The irresistible offense is meeting the immovable defense in hockey's Stanley Cup finals between the Edmonton Oilers and New York Islanders. Defense usually wins at this stage of the playoffs, as it did in the Islanders' 2-0 opening victory at Edmonton Tuesday night. The Oilers are so explosive, however, that even traditionalists have to wonder if any team can contain them throughout an entire series.
In any event, if you like studies in stark contrast, you should love this best-of-seven showdown. Edmonton ranked first in scoring during the regular National Hockey League season, while New York allowed the fewest goals. As for experience, the veteran Islanders' steady checking approach has carried them to three Stanley Cups in a row, while the young Oilers are in the finals for the first time.
Edmonton is led, as most everyone south of the North Pole knows, by Wayne Gretzky, who annually breaks his own scoring records and occasionally defies the law of gravity. This season he led the league with 71 goals and 125 assists, almost an off year for him.
Edmonton is not, however, a one-man team. The Oilers suit up 19 other credible players, many of whom are maturing at the same time. They remind some of us of the Islanders of five years ago, most of them products of a patient but persistent organization.
If the Islander players felt as though they were looking in a mirror playing the tough-checking Boston Bruins in the semifinals, the front office is seeing a carbon copy of its own organization in the finals. Edmonton has built a winner by emulating the Islanders' management philosophy, putting together a few pieces at a time and never panicking over the inevitable lapses of youngsters.
Consider, too, that Edmonton is probably the fastest team in hockey - and the Islanders have to catch them to check them. Several Oilers are standouts at their positions: defensemen Paul Coffey, Charlie Huddy, and Kevin Lowe, and wingers Mark Messier, Jari Kurri, and Glen Anderson.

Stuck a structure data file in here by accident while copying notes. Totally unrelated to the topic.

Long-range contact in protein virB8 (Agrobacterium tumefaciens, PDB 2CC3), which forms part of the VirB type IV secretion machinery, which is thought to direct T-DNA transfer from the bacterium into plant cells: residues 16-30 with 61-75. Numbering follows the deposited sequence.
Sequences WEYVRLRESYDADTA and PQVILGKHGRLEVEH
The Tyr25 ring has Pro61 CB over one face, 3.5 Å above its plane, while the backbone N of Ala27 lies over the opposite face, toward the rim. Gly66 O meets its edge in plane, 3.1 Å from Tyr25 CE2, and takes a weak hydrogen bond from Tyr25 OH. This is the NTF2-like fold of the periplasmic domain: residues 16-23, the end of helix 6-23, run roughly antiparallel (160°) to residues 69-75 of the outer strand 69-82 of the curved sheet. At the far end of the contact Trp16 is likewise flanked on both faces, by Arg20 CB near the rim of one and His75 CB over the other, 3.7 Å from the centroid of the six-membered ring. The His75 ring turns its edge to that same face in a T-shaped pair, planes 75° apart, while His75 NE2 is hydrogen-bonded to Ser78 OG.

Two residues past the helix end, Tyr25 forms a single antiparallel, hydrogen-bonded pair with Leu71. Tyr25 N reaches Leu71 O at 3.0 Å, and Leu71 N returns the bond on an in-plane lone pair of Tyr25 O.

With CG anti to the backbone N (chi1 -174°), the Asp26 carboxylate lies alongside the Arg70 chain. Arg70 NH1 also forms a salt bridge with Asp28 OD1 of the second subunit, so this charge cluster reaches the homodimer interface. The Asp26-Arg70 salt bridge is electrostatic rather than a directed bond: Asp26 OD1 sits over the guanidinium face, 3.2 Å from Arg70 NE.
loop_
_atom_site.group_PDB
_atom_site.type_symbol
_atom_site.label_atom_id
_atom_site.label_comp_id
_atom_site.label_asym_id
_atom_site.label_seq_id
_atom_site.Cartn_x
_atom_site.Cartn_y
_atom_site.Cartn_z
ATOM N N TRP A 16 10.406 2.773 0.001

Huddy recorded the best plus-minus rating in the league this season (goals for vs. goals against while a player is on the ice), while Messier, Kurri, and Anderson all scored at least 40 goals.
''No way are we a one-man team,'' says Gretzky. ''We've developed good depth, and our defense is better than people appreciate. We set a record for goals, so everyone figures we play loose defense. But we've been allowing an average of under three goals a game in the playoffs.''
Gretzky lauding his team's defense is like Frank Sinatra bragging about his golf game, but his point bears scrutiny. Adds Edmonton General Manager Glen Sather, ''If we patterned ourselves after anyone, it's the great Montreal teams with their firewagon style. Those teams could make a swift transition to defense , but puck control is important. If you have the puck, it's hard for the other team to score.
''Our club has always had the ability to score a lot of goals, but in the second half of the season we matured into a much more solid defensive team. We didn't make a conscious effort to cut down on our goals against, but we emphasized overall defensive effort.
''To me, the crucial statistic is the differential between goals scored and goals given up. We led the league in that category.''
The Oilers have been hard to evaluate because they played in a weak division in the regular season, then took a smoother route to the finals than the Islanders. But the way they swept Chicago in the semifinals, they appear ready to scare the Islanders if the defending champions play at all beneath their abilities. An example of the team's balance is the fact that a dozen Oilers scored points in the concluding 6-3 victory over the Black Hawks.
New York was impressive in eliminating Boston, the team with the best regular season record, 4 games to 2, despite giving the home ice advantage. Edmonton, runner-up to Boston in the regular season, also had the home ice edge over the Islanders starting the finals, but of course must now win at least one game on Long Island after dropping the opener.
As always, a hot goaltender could carry his team to the Cup. Edmonton's Andy Moog has asserted himself well in the playoffs so far, but New York's Billy Smith has a longstanding reputation as the best money goaltender in the game - and he showed why Tuesday night. The Islanders were actually outplayed most of the way, but Smith was spectacular in turning back 35 shots and protecting a 1-0 lead for virtually the entire contest.
New York's attack figures to get a little stronger, but the overriding question still is whether the Islanders' dominating defense can contain Gretzky and the Oilers' rampant offense. Or, if you prefer, whether Gretzky and associates can continue to ring up goals the way they did earlier now that they're up against the stingiest defense in the game.